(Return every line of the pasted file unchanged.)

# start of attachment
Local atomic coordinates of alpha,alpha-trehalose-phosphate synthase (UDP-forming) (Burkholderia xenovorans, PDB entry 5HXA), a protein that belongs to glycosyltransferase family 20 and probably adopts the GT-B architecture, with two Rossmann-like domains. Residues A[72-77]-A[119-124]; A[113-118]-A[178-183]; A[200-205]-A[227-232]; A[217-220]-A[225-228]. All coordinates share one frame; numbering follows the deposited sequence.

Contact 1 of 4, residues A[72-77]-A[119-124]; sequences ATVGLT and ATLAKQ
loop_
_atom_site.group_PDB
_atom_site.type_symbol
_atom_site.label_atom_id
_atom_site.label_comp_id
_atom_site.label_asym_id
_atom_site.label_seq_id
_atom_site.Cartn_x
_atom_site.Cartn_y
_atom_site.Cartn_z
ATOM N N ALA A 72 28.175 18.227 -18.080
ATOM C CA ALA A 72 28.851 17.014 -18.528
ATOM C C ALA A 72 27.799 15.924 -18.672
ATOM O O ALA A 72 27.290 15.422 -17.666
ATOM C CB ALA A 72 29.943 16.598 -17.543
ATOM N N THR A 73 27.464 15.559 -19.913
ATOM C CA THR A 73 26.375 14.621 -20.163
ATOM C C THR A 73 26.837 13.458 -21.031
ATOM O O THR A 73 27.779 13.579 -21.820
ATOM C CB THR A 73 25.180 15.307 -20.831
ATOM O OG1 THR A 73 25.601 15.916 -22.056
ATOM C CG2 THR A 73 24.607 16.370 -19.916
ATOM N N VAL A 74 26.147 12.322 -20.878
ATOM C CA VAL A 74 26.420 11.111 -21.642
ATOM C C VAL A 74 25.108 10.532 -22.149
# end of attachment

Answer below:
Local atomic coordinates of alpha,alpha-trehalose-phosphate synthase (UDP-forming) (Burkholderia xenovorans, PDB entry 5HXA), a protein that belongs to glycosyltransferase family 20 and probably adopts the GT-B architecture, with two Rossmann-like domains. Residues A[72-77]-A[119-124]; A[113-118]-A[178-183]; A[200-205]-A[227-232]; A[217-220]-A[225-228]. All coordinates share one frame; numbering follows the deposited sequence.

Contact 1 of 4, residues A[72-77]-A[119-124]; sequences ATVGLT and ATLAKQ
loop_
_atom_site.group_PDB
_atom_site.type_symbol
_atom_site.label_atom_id
_atom_site.label_comp_id
_atom_site.label_asym_id
_atom_site.label_seq_id
_atom_site.Cartn_x
_atom_site.Cartn_y
_atom_site.Cartn_z
ATOM N N ALA A 72 28.175 18.227 -18.080
ATOM C CA ALA A 72 28.851 17.014 -18.528
ATOM C C ALA A 72 27.799 15.924 -18.672
ATOM O O ALA A 72 27.290 15.422 -17.666
ATOM C CB ALA A 72 29.943 16.598 -17.543
ATOM N N THR A 73 27.464 15.559 -19.913
ATOM C CA THR A 73 26.375 14.621 -20.163
ATOM C C THR A 73 26.837 13.458 -21.031
ATOM O O THR A 73 27.779 13.579 -21.820
ATOM C CB THR A 73 25.180 15.307 -20.831
ATOM O OG1 THR A 73 25.601 15.916 -22.056
ATOM C CG2 THR A 73 24.607 16.370 -19.916
ATOM N N VAL A 74 26.147 12.322 -20.878
ATOM C CA VAL A 74 26.420 11.111 -21.642
ATOM C C VAL A 74 25.108 10.532 -22.149